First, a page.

Please obsess in the comments (which we don't allow) over who's cutting paychecks for all those Stormtroopers in the post-Palpatine era. Also, did we say Star Wars?
Mark Hamill Said A Thing About Guns. Wingnuts Hate Him Now.
Actor Mark Hamill called for tighter restrictions on guns (hell, some restrictions would be a start), following the shootings in Virginia last week, and was treated to the full might of the Internet Rage Brigade, several of whom pointed out the obvious logic that without unrestricted private ownership of blasters, the Rebel Alliance never could have triumphed over the Galactic Empire. How do you like them food capsules, Mr. Jedi Smart Guy?
Important nerd point of order, must credit Kid Zoom: Given that the Rebel Alliance was already an outlaw entity, all of their arms were illegal from the get-go. Also, basing political positions on your favorite movie memories just might make for bad policy, although it never stopped Ronald Reagan.
Where Do You Get These Wonderful Toys?
If you happen to be insanely rich and have always wanted to own one of Leonard Nimoy's uniforms or the California license plate from the Mustang in Bullitt, you might want to get in on the hot auction action by The Prop Store, set for September 23. Roughly a million bucks' worth of genuine movie-n-TV-used props for sale. If you really love Yr Wonkette, we'd let you get us this Ambassador-class starship miniature (the Enterprise-C!), which is expected to go for somewhere in the neighborhood of $50K.
Or you could just throw money directly at us, and we could save up.
The Left Hand Of Dorkness
NPR ran a pretty nifty interview with Ursula K LeGuin on Weekend Edition Saturday. You should listen to it!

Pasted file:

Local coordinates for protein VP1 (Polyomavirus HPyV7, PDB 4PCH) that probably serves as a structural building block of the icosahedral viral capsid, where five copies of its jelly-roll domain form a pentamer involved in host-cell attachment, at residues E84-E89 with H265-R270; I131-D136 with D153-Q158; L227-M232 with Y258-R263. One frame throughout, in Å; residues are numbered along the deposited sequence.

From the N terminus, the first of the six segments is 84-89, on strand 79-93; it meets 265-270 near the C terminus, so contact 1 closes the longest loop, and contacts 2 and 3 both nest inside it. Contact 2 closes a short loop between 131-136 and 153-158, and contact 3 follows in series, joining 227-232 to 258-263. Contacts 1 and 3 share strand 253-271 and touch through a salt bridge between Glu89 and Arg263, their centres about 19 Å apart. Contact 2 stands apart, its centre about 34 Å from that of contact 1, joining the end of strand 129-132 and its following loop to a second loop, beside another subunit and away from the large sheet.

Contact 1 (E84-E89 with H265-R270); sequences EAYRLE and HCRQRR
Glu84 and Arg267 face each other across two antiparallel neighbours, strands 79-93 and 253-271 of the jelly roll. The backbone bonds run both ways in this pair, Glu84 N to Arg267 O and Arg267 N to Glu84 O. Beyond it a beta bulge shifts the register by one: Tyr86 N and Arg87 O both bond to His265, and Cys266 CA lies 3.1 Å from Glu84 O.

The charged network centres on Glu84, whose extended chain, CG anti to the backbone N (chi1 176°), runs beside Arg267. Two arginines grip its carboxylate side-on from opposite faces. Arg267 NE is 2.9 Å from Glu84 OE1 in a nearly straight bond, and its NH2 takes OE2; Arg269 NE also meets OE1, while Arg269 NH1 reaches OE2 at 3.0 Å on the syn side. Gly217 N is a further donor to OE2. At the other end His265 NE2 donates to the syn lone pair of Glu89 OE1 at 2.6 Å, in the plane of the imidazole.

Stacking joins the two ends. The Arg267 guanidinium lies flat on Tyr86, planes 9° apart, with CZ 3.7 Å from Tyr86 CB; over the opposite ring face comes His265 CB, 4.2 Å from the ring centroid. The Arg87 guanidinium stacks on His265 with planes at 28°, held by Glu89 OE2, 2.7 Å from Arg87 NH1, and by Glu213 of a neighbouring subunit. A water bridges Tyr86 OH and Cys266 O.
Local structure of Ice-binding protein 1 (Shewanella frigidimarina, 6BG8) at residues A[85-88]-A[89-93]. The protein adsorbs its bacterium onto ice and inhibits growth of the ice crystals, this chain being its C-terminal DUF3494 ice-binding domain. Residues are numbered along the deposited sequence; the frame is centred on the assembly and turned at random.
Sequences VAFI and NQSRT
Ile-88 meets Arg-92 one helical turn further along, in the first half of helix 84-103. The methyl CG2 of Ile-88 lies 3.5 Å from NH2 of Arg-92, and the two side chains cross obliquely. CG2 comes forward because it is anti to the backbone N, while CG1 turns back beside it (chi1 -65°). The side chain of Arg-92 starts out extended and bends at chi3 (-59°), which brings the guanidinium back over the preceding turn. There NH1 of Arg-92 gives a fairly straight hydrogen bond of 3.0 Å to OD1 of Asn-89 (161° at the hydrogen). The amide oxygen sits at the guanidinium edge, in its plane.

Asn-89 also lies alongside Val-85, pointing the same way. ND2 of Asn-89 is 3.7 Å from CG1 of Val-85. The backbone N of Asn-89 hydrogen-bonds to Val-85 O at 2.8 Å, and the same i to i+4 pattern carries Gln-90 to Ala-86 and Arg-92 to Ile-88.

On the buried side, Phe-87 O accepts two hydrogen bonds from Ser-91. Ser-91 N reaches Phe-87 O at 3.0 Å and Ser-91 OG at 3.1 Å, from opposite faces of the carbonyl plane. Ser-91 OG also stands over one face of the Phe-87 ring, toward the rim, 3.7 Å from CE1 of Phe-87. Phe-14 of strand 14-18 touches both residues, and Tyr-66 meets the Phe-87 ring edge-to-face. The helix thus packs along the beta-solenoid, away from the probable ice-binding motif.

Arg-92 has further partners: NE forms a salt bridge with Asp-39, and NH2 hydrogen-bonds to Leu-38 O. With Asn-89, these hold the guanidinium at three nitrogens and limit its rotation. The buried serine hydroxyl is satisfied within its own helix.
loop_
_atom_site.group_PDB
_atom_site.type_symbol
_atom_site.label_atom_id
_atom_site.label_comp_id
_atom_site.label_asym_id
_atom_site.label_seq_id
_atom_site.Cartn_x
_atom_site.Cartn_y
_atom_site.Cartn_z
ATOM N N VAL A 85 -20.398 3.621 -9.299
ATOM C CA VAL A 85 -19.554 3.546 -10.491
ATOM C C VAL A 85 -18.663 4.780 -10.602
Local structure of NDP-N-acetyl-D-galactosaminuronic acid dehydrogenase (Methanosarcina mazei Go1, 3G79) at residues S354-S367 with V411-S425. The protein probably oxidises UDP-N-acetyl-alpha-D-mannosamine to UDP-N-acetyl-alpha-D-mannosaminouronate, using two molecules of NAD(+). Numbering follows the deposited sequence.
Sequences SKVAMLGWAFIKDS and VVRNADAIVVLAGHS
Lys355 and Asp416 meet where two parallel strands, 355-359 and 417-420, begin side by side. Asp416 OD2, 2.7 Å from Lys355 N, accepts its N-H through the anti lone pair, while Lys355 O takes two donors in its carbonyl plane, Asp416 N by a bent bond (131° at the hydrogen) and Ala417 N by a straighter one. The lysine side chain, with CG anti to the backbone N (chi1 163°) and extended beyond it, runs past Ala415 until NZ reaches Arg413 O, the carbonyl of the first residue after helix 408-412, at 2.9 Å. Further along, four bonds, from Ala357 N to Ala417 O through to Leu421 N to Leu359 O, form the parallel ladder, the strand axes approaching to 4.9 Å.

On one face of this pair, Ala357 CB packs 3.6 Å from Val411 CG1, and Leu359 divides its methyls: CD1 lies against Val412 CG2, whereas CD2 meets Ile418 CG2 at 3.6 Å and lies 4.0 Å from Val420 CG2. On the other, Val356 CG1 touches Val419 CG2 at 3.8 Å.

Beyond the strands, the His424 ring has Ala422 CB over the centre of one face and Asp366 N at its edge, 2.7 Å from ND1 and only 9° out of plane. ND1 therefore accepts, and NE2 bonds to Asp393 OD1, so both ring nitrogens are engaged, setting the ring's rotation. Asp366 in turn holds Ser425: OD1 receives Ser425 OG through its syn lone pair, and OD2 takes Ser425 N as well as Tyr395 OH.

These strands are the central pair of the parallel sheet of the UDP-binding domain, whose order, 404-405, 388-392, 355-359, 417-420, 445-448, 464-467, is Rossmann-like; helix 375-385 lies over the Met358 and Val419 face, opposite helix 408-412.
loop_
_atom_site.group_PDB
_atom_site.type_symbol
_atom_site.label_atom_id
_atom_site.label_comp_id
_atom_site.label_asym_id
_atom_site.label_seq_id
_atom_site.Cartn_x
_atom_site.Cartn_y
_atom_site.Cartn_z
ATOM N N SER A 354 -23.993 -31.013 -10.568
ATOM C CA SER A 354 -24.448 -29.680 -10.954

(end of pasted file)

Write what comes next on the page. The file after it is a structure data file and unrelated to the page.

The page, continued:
Among other things, LeGuin gripes about all the movies and books that get away with calling themselves "science fiction" while leaving out any hint of the "science" part whatsoever, and has this lovely observation on the perspectives of aging:
It is a little bit like being high up on a mountain, and looking back. And oh, look at the view, gee. I never saw all that together before, you know? I mean, there are cool aspects to being very old, but they're not the ones that show up in the posters.
We loves us some Ursula LeGuin around here, as you may already know. Just this short interview makes us want to get off the internet and read. But first, one more Nerdthing:
Study Reveals Studies Are Crap
Perhaps that's a bit of an overstatement, but this is a nice reminder to never read too much into a single study, especially in the social sciences:
A team of 270 scientists tried reproducing 100 psychology and social science studies that had been published in three top peer-reviewed U.S. journals in 2008.
Just 39 percent came out with same results as the initial reports, said the findings in the journal Science.
And why is that? Let's throw some more NPR at you, since their social-science guy, Shankar Vedantam, had a pretty good overview of the study:
Good news! It doesn't mean that science is bunk! What it really means is that research design is everything, according to University of Virginia psychology prof Brian Nosek:
Our best methodologies to try to figure out truth mostly reveal to us that figuring out truth is really hard. And we're going to get contradictions. One year, we're going to learn that coffee is good for us. The next year, we're going to learn that it's bad for us. The next year, we're going to learn we don't know.
But failure to reproduce a result doesn't always mean the original study was wrong, Vedantam explains:
It could be the second study was wrong. It could be that they're both wrong. Nosek said it's also possible that both studies are actually right. To use his example, maybe coffee has effects only under certain conditions. When you meet those conditions, you see an effect. When you don't meet those conditions, you don't see an effect. So Nosek says when we can't reproduce a study, it's a sign of uncertainty, not a sign of untrustworthiness. It's a signal there's something going on that we don't understand.
And no, House Science Committee, that does not mean that Global Warming is a hoax. Knock that off, or we'll send those Oklahoma Girl Scouts after you.
Doktor Zoom's real name is Marty Kelley, and he lives in the wilds of Boise, Idaho. He is not a medical doctor, but does have a real PhD in Rhetoric. You should definitely donate some money to this little mommyblog where he has finally found acceptance and cat pictures. He is on maternity leave until 2033. Here is his Twitter, also. His quest to avoid prolixity is not going so great.